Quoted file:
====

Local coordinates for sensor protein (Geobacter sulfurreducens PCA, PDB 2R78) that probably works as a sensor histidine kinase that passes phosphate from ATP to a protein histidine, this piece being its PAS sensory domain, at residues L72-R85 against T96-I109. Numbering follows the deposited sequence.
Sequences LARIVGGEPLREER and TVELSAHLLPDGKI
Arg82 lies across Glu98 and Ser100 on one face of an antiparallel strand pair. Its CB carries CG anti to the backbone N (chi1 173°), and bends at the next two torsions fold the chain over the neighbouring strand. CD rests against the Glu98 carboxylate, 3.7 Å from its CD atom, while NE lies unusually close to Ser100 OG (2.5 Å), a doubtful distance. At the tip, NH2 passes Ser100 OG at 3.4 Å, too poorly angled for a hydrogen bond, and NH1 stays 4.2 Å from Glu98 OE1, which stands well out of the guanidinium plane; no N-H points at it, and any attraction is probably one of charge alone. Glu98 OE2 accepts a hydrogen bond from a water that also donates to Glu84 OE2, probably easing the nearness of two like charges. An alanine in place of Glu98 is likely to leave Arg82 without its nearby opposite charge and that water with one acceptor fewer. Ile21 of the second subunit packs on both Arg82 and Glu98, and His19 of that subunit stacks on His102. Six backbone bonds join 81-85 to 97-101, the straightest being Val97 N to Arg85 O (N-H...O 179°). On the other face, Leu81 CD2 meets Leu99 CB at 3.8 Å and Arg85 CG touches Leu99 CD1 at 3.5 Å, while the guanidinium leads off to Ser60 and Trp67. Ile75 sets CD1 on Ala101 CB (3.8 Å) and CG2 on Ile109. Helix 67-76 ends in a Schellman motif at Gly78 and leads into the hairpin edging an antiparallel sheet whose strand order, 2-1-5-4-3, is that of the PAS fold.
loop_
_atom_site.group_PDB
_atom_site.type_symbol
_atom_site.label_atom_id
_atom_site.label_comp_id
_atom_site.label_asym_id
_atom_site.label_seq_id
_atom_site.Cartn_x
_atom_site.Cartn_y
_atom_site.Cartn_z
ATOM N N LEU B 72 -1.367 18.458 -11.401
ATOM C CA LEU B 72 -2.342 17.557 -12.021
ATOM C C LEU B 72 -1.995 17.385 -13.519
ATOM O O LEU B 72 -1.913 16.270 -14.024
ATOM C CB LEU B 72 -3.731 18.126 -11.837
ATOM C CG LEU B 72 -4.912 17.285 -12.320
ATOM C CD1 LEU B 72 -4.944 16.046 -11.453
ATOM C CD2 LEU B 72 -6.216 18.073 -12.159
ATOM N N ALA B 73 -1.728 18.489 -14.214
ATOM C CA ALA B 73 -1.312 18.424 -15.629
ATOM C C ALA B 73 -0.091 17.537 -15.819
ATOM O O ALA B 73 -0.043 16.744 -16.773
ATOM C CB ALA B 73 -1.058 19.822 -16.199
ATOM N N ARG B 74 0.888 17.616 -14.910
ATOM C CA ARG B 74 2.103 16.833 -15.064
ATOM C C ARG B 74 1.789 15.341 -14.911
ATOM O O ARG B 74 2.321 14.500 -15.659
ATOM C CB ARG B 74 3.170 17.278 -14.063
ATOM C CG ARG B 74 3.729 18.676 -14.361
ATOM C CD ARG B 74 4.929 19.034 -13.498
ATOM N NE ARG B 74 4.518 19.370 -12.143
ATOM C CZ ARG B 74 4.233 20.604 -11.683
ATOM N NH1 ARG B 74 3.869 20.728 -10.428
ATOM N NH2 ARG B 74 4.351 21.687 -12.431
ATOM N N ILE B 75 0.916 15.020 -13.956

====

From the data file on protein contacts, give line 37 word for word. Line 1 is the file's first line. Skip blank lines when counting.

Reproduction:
ATOM N NH2 ARG B 74 4.351 21.687 -12.431